Planning Your Event

This blog series is tackling the lame, boring and ineffective fundraising events the majority of us are forced to endure on a regular basis. If you missed Part 1, catch up here.

Talk about creative. Each year the Holland Museum hosts a fundraising cruise on the Holland Princess.
Talk about creative. Each year the Holland Museum hosts a fundraising cruise on the Holland Princess.

Planning is obviously key to hosting a successful event. For your planning to succeed your organization, board and staff need to focus efforts on one major event a year, with one or two small events throughout the year. This will help you avoid staff burnout and donor fatigue while increasing your success.
Let me say this again…events are not an effective form of fundraising. On average a fundraising event makes $.50 on every dollar. That being said, events are a great way to engage the community, donors and raise awareness around your mission and vision.
Now, lets talk about the planning. We highly recommend, hiring an event planner to focus on the logistics, promotion and creative. Yep, it is a cost but you need to spend money to make money. Having someone managing the most stressful components of an event, allows your team, board and committee to focus on fundraising! They can dedicate their time to building a successful silent and live auction.
Get started on the planning component as soon as possible to give yourself more time for fundraising.

Keep the following in mind:
  • Set a realistic goal and stick to your budget. Under promise and over deliver. If this is a first year event you will more than likely breakeven or have a small profit. Your second  year is where the sponsorship and donations pour in. It is important for the community and donors to see success before they invest.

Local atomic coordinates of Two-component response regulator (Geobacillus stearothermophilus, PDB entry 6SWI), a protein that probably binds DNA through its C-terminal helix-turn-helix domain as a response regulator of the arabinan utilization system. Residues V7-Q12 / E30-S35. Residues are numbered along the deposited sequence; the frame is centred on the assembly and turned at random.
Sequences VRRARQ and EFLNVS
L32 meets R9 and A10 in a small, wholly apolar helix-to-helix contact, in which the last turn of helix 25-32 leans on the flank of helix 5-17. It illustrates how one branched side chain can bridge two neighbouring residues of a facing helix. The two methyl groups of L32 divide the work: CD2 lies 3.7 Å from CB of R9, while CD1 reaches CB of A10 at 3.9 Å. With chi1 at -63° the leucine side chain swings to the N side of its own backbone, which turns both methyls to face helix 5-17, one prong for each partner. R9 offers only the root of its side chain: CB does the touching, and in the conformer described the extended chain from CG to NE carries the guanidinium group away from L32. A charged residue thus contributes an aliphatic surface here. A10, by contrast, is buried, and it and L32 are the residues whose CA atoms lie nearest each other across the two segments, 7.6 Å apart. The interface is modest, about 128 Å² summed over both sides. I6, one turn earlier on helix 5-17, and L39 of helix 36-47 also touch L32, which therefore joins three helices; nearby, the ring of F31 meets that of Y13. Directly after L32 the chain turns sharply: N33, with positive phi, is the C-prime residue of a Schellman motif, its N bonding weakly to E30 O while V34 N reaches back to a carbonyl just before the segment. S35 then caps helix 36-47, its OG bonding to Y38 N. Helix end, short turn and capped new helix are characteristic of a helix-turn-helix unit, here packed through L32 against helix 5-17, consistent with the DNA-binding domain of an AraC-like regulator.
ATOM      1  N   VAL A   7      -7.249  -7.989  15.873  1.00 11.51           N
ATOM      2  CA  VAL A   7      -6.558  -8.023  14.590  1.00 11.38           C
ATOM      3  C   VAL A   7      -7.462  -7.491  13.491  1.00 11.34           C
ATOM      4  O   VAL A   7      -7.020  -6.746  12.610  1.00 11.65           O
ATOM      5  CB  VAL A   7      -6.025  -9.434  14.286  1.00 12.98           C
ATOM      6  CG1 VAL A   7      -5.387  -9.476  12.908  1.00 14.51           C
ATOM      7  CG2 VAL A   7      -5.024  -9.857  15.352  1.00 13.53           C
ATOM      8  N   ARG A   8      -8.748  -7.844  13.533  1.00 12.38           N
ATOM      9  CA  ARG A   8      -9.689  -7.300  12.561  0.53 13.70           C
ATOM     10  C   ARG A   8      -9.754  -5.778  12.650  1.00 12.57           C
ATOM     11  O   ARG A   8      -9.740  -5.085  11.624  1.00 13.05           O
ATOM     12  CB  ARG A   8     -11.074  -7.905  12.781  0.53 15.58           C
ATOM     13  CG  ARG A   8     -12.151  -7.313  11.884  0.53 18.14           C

• Choose the right type of event. Understand your audience and ensure the event is in line with the organization’s vision and mission. If your audience is underprivileged youth, why would you host a gala? Does that send the right message?
  • Secure sponsorship. Again, if you have your committee, staff and board focused on ONLY fundraising, imagine how much more success you will have! Don’t be afraid to customize sponsorship packages for higher level donors, involved them in the process! For example, utilize them in media spots, PSAs or blogging.
  • Design a dynamic event. Think out-of-the-box – I don’t care how cliche that sounds. The community is sick of black ties, races, luncheons…you name it. Your event components can remain the same, but change your theme up. Be creative! Need an example? Check out the Boys & Girls Club of Grand Rapids Be Great Tailgate. 
  • Promote the hell out of the event. We will cover this in part 3 of the blog series.
  • Assess results. This should be a no-brainer. To determine if your event was a success, it goes beyond money raised. Obviously funds are an indicator but what about: 1) social media engagement, 2) website traffic, 3) earned media, 4) board participation (don’t even get us started on this), 5) email analytics, 6) attendance, 7) word-of-mouth
  • Cultivate relationships…all relationships. When we mention this the first thing everyone thinks of is DONORS. Sure, they are important but your volunteers, committee and staff are what made the event a success. Two words: handwritten notes. Do it. I don’t care if you have to write 100 of them, get them in the mail and let your volunteers know just how special they are. Host a thank-you lunch and get feedback from those that were in the trenches – how can you improve next year? What worked? What didn’t work?

Events are A LOT of work. Focusing efforts is key. Check back next week for the last in the series, event promotion.

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